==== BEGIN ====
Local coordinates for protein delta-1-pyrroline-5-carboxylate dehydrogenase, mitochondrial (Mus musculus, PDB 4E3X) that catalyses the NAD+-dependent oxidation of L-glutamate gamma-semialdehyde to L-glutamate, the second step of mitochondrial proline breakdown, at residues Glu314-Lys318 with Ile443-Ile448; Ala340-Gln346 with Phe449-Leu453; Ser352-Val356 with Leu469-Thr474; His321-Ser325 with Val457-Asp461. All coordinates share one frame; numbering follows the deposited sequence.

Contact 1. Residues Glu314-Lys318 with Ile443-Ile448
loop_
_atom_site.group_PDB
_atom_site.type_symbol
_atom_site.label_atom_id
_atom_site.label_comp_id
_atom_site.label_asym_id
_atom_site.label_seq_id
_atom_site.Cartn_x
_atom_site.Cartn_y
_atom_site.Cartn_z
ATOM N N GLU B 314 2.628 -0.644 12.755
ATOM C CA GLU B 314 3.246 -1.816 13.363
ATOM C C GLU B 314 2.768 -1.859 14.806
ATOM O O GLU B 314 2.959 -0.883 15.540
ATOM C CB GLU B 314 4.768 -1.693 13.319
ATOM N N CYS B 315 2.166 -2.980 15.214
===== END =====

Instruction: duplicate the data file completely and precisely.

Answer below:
Local coordinates for protein delta-1-pyrroline-5-carboxylate dehydrogenase, mitochondrial (Mus musculus, PDB 4E3X) that catalyses the NAD+-dependent oxidation of L-glutamate gamma-semialdehyde to L-glutamate, the second step of mitochondrial proline breakdown, at residues Glu314-Lys318 with Ile443-Ile448; Ala340-Gln346 with Phe449-Leu453; Ser352-Val356 with Leu469-Thr474; His321-Ser325 with Val457-Asp461. All coordinates share one frame; numbering follows the deposited sequence.

Contact 1. Residues Glu314-Lys318 with Ile443-Ile448
loop_
_atom_site.group_PDB
_atom_site.type_symbol
_atom_site.label_atom_id
_atom_site.label_comp_id
_atom_site.label_asym_id
_atom_site.label_seq_id
_atom_site.Cartn_x
_atom_site.Cartn_y
_atom_site.Cartn_z
ATOM N N GLU B 314 2.628 -0.644 12.755
ATOM C CA GLU B 314 3.246 -1.816 13.363
ATOM C C GLU B 314 2.768 -1.859 14.806
ATOM O O GLU B 314 2.959 -0.883 15.540
ATOM C CB GLU B 314 4.768 -1.693 13.319
ATOM N N CYS B 315 2.166 -2.980 15.214